Alice French arrived in Sechelt in 1919 from London, England. She had met and married Frank French who served with the First World War Canadian forces overseas. He was born in Orillia, ON, grew up in New Westminster and in 1913 acquired 40 acres in West Sechelt near his father’s property.
Norman Burley took Alice up to Frank’s cabin on Mason Road and later told Helen Dawe he had never felt so sorry for anyone as he watched her climb over logs to get to the cabin, the inside of which wasn’t finished. She stayed and over the years helped Frank build their home, a plumbing business, Sechelt’s first taxi service and first gas station
Alice soon became a volunteer in several Sechelt community organizations. She joined her father-in-law in 1920 on the board of trustees for the recently built West Sechelt School and helped as a charter member to organize the Royal Canadian Legion Sechelt Branch 140, remaining active in it until her death in 1973.
She was corresponding secretary in the Rebekah Arbutus Lodge and was made a life member of the Anglican Women’s Auxiliary in 1966. The Sechelt and District Liberal Association elected her an officer and granted her a life membership.
She found time to submit articles to Sechelt’s first newspaper The Eagle published by the Reverend Owen Derby who boarded with Alice and Frank, as did several of the early school teachers. The Coast News and The Peninsula Times printed many articles by her under the penname Aries.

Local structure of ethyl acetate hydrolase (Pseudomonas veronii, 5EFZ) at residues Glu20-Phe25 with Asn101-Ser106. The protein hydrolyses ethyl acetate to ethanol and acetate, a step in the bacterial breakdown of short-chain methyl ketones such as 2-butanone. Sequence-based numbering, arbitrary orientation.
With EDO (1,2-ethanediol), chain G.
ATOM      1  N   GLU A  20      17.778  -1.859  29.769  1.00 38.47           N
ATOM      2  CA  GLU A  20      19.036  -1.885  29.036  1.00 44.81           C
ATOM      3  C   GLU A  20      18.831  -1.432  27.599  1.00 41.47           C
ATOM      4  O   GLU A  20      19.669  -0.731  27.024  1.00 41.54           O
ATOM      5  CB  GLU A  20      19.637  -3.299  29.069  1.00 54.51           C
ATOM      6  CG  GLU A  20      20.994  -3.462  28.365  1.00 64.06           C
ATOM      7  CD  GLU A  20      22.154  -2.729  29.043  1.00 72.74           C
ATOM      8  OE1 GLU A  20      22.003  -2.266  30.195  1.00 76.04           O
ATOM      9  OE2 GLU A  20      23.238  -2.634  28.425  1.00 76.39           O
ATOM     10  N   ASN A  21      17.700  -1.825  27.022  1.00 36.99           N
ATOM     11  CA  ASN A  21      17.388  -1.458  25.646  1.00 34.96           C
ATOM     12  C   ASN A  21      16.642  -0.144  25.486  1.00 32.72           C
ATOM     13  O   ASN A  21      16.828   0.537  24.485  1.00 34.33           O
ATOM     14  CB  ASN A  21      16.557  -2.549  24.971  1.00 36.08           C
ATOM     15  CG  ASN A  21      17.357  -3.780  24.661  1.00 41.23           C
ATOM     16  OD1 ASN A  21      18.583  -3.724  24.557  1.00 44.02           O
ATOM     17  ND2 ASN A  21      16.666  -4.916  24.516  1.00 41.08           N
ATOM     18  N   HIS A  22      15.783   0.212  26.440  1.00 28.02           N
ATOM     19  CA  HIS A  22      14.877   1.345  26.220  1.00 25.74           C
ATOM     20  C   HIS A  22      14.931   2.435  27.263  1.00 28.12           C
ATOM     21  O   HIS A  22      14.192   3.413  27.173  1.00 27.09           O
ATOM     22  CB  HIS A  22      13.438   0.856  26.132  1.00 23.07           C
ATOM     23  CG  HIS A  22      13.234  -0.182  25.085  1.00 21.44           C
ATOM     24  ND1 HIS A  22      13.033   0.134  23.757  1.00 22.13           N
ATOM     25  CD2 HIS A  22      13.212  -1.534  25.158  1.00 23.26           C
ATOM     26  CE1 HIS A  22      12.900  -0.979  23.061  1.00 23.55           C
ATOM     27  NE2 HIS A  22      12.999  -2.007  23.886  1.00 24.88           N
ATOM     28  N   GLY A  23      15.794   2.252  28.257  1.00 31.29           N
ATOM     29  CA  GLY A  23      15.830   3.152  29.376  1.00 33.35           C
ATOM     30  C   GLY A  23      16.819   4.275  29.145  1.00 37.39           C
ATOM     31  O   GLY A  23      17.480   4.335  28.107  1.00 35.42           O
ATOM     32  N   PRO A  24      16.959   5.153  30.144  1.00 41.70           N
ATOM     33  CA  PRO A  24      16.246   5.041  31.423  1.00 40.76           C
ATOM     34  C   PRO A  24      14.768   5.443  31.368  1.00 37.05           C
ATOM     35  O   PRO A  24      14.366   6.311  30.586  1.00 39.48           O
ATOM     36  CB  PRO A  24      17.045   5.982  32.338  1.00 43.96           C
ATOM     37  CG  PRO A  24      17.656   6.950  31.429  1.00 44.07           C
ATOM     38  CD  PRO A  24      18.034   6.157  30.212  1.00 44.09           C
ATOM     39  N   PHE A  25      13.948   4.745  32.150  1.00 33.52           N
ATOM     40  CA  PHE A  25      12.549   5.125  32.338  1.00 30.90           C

For 13 years she managed Herbert Whitaker’s and the Union Steamship Estates hotel dining room and according to Ron Whitaker “made a wonderful job of it.”
In the 1930s, Alice and Frank moved from West Sechelt to a house they had built behind their gas station on Cowrie Streer (today’s Shell Gas Station) and from a small cottage on their property, Alice ran a candy store and Sechelt’s first Lending Library. In 1967 the Sechelt Public Library was built on this lot, sold by Alice to the Village of Sechelt. It was reported in 1947 that Alice French was an expert fitter of “Nu-Bone Corsets.” A busy lady of many talents!
An important part of Alice French’s life was her love of animals: the SPCA and several like organizations benefitted from her concern. She fed and looked after many stray or sick animals and her garden had feeding tables for birds and a water dish outside her fence for passing thirsty dogs. “Alice French was a dedicated member of this pioneer coastal community who knew the history, the people, the politics and problems of Sechelt.” Coast News, May 2, 1973.
The following is inscribed on her gravestone in St Hilda’s Cemetery: “Not a day passes over the earth but men and women of no note do great deeds, speak great words, and suffer noble sorrow.”
A fitting tribute to Alice.